Financial uncertainty caused by “significant risks” to global trade, is responsible for a sharp fall in international investment flows which could hurt developing countries the most, according to a new UN report, released on Wednesday.
The large-scale migration of people within Africa tends to boost growth and lifts the continent’s whole economy, a new United Nations report has said, urging the world to dispel misconceptions and “harmful narratives” targeting migration.
The hydraulic extraction of natural gas, commonly known as fracking, produces cleaner energy than oil and coal, but it is not necessarily in the best interests of the world’s poorest countries, UN development experts said on Thursday.
With a new administration in place and plans to hold free and fair general elections later this year, authorities in Zimbabwe are hoping to see greater international investment in their country, according to the top United Nations official there.
With an estimated $220 billion of the global harvest lost to plant pests each year, the agency charged with fighting this scourge has adopted new standards and measures to safeguard internationally traded agricultural and forestry products.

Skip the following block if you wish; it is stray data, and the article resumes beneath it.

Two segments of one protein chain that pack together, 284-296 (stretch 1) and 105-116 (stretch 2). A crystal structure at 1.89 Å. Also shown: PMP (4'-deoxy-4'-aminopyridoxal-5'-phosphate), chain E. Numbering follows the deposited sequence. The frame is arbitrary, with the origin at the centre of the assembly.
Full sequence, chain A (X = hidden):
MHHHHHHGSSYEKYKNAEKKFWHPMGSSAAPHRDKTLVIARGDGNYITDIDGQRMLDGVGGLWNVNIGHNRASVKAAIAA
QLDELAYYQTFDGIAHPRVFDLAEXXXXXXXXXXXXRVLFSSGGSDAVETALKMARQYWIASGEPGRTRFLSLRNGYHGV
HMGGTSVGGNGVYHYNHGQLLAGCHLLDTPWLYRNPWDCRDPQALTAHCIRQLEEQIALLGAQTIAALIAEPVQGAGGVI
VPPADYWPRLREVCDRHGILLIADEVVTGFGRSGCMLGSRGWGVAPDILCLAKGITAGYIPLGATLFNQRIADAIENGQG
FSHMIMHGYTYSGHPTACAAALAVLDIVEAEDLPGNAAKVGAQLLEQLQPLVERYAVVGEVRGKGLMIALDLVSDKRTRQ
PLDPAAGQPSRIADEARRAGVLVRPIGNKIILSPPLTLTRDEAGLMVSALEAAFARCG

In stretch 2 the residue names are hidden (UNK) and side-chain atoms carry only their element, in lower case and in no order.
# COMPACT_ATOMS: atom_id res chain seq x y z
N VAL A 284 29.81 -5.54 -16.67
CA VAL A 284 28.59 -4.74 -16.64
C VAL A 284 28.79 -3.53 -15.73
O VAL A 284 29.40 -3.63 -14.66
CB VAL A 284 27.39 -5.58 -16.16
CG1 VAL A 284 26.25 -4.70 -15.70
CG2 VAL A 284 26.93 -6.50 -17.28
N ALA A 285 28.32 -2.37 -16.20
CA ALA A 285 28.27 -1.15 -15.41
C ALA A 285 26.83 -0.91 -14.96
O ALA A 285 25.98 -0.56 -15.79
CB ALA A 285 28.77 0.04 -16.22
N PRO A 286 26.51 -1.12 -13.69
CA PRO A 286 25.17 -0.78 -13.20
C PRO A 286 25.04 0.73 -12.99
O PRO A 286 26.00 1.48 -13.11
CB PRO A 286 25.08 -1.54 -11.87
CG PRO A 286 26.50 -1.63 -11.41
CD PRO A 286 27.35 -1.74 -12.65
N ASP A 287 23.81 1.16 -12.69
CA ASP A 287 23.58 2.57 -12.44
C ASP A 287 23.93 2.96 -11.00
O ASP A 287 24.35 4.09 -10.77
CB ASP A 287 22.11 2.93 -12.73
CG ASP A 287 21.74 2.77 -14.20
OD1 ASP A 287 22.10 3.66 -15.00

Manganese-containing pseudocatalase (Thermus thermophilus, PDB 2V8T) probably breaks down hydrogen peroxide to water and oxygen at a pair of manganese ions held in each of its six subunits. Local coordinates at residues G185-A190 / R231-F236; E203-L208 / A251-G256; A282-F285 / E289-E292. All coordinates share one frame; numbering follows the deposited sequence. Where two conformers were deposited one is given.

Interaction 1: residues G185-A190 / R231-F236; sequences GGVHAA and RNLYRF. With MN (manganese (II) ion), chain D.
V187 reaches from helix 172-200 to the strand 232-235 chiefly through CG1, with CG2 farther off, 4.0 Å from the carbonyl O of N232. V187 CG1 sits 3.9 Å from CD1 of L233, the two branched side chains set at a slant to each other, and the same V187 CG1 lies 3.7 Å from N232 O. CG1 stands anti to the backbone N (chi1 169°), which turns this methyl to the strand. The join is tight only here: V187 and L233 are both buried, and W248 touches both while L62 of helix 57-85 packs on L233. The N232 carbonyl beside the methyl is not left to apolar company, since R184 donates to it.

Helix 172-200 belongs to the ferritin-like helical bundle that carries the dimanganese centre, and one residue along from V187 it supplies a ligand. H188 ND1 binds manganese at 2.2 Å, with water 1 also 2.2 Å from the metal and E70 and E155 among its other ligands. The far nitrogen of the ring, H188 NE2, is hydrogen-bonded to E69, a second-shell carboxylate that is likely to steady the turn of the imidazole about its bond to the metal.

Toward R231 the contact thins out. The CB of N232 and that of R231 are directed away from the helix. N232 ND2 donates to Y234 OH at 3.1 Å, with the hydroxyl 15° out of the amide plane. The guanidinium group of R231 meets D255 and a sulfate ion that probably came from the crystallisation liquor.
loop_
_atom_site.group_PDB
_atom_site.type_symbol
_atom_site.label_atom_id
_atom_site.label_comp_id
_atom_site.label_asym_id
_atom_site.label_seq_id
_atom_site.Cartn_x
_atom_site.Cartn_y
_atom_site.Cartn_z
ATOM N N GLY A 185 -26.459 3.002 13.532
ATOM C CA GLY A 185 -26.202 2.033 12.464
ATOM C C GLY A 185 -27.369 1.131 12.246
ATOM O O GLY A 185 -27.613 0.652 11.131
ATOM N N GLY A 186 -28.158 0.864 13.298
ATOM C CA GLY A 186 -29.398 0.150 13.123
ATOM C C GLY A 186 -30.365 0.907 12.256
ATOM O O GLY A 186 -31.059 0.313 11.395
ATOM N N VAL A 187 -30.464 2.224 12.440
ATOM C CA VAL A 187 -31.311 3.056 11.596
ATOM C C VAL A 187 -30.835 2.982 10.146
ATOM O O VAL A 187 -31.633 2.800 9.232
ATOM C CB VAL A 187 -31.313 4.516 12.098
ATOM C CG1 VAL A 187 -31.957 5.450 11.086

While the world economy continues to show broad-based momentum, a new report released Tuesday by the International Monetary Fund (IMF) is warning that there may be choppy seas ahead, caused by increasing protectionism or tit-for-tat trade wars.
Although rural women make up one-fifth of the global population and around 43 per cent of all agricultural workers, inequality restricts their access to land, markets or even the training and technology that could improve their lives and livelihoods, according to the United Nations agency fighting to stamp out hunger and poverty.